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Senate okays $7.4-billion in farm assistance

Published Sep. 29, 2005

The Senate on Wednesday approved $7.4-billion in emergency aid for farmers hurt by depressed crop prices and brutal droughts, setting the stage for negotiations with the House.

The money was added by voice vote to the Agriculture Department spending bill for the fiscal year beginning Oct. 1.

Fiscal conservatives warned that Congress is sending the message that its generosity to farmers knows almost no bounds. The Senate measure would take more than half of next year's projected $14-billion budget surplus.

A House-Senate committee will negotiate the final bill.

Holbrooke moves closer

to Senate confirmation

WASHINGTON _ After 14 months, the last remaining obstacle to Senate confirmation of Richard Holbrooke as U.N. ambassador fell Wednesday as Iowa Republican Charles Grassley dropped his hold on the nomination and switched it to three other diplomatic appointments.

With other senators abandoning efforts to hold Holbrooke hostage for unrelated concessions by the Clinton administration, Grassley's action appeared to clear the way for Holbrooke's confirmation before Congress leaves this week.

Grassley said he had no more objection to these three than he did to Holbrooke.

He said he was using them to force the State Department to protect whistle blowers and reach a deal with Linda Shenwick, an employee who complained to Congress about mismanagement at the United Nations and was reassigned.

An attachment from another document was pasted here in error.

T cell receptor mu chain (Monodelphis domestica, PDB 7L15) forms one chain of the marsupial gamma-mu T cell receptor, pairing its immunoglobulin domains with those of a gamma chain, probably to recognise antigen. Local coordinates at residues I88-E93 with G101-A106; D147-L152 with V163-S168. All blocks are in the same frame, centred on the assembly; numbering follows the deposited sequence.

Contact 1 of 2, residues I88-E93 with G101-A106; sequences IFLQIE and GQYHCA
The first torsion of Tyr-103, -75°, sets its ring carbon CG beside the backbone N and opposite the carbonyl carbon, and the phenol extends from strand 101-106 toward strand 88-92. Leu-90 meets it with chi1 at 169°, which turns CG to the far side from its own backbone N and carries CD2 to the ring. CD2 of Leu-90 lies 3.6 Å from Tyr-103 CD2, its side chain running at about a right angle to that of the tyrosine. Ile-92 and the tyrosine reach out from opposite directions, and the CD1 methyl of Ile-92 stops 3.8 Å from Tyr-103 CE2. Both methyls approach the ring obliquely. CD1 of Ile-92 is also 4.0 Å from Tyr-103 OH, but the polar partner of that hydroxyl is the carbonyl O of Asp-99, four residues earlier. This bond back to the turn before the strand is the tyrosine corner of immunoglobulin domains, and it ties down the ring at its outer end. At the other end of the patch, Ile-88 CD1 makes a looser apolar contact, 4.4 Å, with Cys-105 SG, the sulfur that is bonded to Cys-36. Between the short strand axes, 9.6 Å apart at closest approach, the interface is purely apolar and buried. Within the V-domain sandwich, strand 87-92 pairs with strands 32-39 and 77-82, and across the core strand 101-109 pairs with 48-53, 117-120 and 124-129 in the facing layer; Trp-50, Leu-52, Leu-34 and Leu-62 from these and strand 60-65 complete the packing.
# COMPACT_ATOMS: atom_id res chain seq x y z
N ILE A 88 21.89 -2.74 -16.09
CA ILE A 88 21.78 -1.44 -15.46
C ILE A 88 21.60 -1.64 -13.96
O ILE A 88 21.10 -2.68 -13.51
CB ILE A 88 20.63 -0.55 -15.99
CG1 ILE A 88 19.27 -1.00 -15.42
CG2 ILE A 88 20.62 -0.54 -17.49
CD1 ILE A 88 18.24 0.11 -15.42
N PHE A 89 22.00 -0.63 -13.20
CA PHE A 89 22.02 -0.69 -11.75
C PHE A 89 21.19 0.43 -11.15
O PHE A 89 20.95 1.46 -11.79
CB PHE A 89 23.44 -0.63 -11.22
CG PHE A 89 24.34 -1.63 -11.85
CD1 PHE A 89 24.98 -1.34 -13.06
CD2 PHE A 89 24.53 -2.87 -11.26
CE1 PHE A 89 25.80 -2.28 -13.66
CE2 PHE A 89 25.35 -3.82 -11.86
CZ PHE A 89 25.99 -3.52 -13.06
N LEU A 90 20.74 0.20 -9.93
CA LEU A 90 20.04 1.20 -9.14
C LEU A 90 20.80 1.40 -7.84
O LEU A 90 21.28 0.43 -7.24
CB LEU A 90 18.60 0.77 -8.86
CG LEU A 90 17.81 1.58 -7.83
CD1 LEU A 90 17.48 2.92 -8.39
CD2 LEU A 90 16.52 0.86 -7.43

Liberians in U.S. may

lose protected status

The State Department said Wednesday that while Liberia continues to struggle from the effects of civil war, the West African nation is stable and it is recommending that the 1,000 to 1,500 Liberians granted special status return home by Sept. 28.

After civil war erupted in 1989, Liberians were granted temporary permission to live and work in the United States. The special immigration status was extended year after year, and many Liberians were able to begin new lives.

While the country is largely at peace, much of it is still without electricity and passable roads, and supplies remain short.

The Temporary Protected Status allows foreigners to stay in the United States if their home countries suffer political violence or natural disasters.

Liberians whose temporary protected status expires have the right to apply for political asylum.

Liberia's civil war ravaged the country from 1989 to 1996, leaving an estimated 200,000 people dead.